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Chapter 14
A Case Study
Some years ago, I had the opportunity to apply Deming’s principles with a
free hand. One of the manufacturing departments at the plant where I was
working had undergone a multimillion-dollar “upgrade” but would not per-
form. The upgrade was intended to increase capacity, but the process ran so
badly after the project was completed that output was considerably less than
before. I was given the assignment to get the department running and due
to the urgency was told to do whatever was necessary to make it happen.
While I was initially flattered that management would place that kind
of trust in my abilities, I was also terrified because that department was in
terrible shape. Anyone casually walking through it could see that it was not
actually “running.” None of its five production lines ran continuously. It was
more a series of starts and stops. Quality was terrible, and there were fre-
quent injuries as people rushed around doing their best to try to keep the
lines running.
I felt sure this operation could be turned around, but the situation was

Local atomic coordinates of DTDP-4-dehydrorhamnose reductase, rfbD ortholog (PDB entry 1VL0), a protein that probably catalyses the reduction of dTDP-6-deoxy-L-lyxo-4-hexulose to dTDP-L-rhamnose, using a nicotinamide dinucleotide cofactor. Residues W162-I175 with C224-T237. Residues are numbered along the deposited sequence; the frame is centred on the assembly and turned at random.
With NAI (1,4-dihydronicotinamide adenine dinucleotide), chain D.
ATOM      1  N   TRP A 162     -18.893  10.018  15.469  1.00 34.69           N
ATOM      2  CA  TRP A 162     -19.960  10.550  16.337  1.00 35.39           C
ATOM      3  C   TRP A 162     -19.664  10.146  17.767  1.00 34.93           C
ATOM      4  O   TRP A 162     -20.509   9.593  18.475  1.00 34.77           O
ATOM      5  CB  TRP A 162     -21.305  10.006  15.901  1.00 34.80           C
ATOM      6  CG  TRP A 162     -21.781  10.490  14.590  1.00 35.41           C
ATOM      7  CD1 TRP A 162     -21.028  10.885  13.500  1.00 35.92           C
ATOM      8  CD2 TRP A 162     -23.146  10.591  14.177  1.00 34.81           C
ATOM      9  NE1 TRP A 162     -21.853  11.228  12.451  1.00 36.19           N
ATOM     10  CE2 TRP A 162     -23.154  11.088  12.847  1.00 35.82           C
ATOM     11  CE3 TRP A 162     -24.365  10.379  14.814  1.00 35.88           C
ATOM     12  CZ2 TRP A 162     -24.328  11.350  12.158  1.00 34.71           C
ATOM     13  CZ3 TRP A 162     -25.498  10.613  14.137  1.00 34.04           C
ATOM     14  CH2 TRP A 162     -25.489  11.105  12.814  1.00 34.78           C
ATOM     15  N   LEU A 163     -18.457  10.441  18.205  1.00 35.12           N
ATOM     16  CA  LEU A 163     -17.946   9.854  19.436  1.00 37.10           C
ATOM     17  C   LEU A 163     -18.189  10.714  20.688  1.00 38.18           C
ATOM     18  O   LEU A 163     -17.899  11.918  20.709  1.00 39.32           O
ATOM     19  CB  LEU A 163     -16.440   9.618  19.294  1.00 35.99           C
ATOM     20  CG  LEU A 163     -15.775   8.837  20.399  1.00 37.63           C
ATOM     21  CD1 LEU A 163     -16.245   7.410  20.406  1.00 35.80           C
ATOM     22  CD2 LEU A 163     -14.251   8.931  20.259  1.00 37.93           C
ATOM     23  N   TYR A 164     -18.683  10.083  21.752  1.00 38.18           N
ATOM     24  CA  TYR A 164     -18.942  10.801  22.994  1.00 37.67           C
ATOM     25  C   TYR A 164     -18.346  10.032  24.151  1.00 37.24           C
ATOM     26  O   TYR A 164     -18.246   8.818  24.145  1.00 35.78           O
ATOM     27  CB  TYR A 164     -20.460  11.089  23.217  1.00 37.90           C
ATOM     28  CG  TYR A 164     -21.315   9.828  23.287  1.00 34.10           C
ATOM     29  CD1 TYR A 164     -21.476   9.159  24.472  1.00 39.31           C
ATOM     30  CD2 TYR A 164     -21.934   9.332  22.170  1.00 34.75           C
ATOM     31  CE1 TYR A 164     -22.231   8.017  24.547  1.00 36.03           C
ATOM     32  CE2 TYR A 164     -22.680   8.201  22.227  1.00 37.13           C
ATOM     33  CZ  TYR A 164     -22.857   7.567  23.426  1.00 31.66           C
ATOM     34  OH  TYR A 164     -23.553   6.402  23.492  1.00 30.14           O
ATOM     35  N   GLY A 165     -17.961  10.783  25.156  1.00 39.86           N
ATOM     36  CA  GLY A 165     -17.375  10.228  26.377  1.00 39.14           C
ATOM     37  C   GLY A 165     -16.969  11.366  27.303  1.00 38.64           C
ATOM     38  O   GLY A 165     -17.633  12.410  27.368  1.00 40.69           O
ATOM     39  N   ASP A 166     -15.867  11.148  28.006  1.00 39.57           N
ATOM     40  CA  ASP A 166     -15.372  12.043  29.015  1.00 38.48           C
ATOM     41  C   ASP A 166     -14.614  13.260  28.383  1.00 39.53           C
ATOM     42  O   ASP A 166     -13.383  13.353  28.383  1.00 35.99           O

dire. The department had an operating budget in today’s dollars of about
$10 million per month. Compared to standards, it was losing over a million
dollars per month. It was daunting, to say the least. Fortunately, I had just
been through the Deming videotape series, and it was fresh in my mind, so
I at least had a road map. But, did I have the time to put it in place?
The department began each day with a morning meeting. Initially, ours
were all about the same—a rehash of what had broken down the day
before. I repeatedly asked why we had all the breakdowns and eventually
got to the truth. To “save money,” maintenance had been neglected for years,
which explained why everyone in the department was so demoralized.

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